"There are pictures aplenty of worship, anguish, celebration, states of mind; but for many reasons there are few images of work. It is too obdurate for form: painters avoid it." Art historian TJ Clark wrote these words more than forty years ago, around the time artist Fred Lonidier embarked on a career-long project of doing just that: producing images of and about work. And more. For by representing work as he has and exhibiting it as he does in union halls and other labor-related sites as well as art galleries and museums, Lonidier thus intervenes on behalf of labor and in support of an increasingly embattled union movement. Resulting artworks by the artist--including several key vintage photo-text pieces--will be on view in a one person Fred Lonidier exhibition at Michael Benevento Gallery. This show coincides with Lonidier's participation in the current Whitney Biennial of Art and is presented in collaboration with Tomwork and Assembly.
In the late nineteen sixties and early seventies, stresses to the American system opened cracks allowing an at least momentary glimpse of things previously obscured. The Vietnam War was exemplary in this regard, revealing as it did this nation's capacity for a violence that was both horrific and unevenly distributed. For not only was America's young working class disproportionately represented among US war casualties, but at home in 1968, "a total of 14,300 people died in industrial accidents--almost exactly the same number of American servicemen who died in Vietnam that year," according to a contemporaneous study by Ralph Nader. Making art alongside his equally young San Diego colleagues Martha Rosler, Alan Sekula and Phel Steinmetz, Lonidier intuited the violent connection linking American foreign policy with American industrial policy and embarked on a critique of both.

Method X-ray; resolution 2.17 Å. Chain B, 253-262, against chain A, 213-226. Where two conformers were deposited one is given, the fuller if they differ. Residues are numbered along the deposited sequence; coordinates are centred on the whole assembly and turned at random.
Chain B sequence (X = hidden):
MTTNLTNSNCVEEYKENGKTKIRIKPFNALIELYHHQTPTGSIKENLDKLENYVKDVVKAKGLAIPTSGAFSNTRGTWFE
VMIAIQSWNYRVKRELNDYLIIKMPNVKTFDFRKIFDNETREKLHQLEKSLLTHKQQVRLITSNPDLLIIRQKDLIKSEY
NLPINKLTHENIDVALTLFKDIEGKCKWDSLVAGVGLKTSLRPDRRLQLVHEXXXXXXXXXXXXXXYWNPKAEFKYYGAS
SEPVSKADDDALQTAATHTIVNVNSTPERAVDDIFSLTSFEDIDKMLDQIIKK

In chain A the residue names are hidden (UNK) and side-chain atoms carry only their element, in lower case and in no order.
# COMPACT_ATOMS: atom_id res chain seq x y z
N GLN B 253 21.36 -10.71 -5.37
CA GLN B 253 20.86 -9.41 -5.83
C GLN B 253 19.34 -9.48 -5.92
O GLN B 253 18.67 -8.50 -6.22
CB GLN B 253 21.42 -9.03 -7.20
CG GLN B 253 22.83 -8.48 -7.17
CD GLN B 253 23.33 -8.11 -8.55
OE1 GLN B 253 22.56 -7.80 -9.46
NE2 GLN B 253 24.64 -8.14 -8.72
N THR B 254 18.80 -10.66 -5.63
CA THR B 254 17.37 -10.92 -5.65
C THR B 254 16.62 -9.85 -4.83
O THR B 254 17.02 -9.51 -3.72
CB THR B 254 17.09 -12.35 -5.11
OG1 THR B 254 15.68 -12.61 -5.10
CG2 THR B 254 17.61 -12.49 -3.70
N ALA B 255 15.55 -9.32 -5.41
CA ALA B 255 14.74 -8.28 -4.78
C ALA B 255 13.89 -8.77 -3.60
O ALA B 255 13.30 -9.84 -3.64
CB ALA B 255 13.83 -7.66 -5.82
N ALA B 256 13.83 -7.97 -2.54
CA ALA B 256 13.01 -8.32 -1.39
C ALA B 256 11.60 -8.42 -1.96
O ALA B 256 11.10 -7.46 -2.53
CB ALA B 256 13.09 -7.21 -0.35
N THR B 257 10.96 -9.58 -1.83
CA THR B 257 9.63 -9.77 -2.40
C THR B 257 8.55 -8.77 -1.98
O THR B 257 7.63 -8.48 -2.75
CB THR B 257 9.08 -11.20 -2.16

The notion of the American workplace as itself a site of violence was most clearly articulated in "The Health and Safety Game," (1976), Lonidier's extended meditation on workplace injury; its routine occurrence, its causes and consequences and, importantly, its meaning within Capitalism understood as a signifying system. For if the so-called free market enjoys a reputation for efficiently allocating resources according to its needs and values then the chronic underfunding of California's Workmen's Compensation system speaks volumes. Here as elsewhere this artist troubles the traditional distinction between "work" and "document," finding as he does that there are at least as many similarities as differences between the two. In1989 art historian Benjamin Buchloh identified this same interlocking relationship as characteristic of Conceptual art and dubbed it "the aesthetics of administration." Lonidier's "29 Arrests: Headquarters of the 11th Naval District, May 4, 1972, San Diego" (1972) provides a case in point. Here the artist stands behind a police photographer, photographing him as that man photographs each arrested Vietnam War protestor in turn. A particularly grim form of documentary photography is thus captured and redeemed as art photography which functions also as a--surprisingly cheerful--document of protest, all of this demonstrating finally that boundaries so fluid cannot be easily maintained.
Other artworks on view include "Girl Watcher Lens," (1972-2014) and "Representations of Self-Representation," (1973). Though not overtly political, the two pieces tease out the politics--here, the sexual politics--lurking unnoticed in our institutions and pass-times as they are made manifest by the camera. Taken together with the brute force of "The Health and Safety Game," these somewhat more subtle artworks manifest the art / politics problematic in all of its considerable complexity and in doing so identify Lonidier as the important if thus far under-recognized artist he is.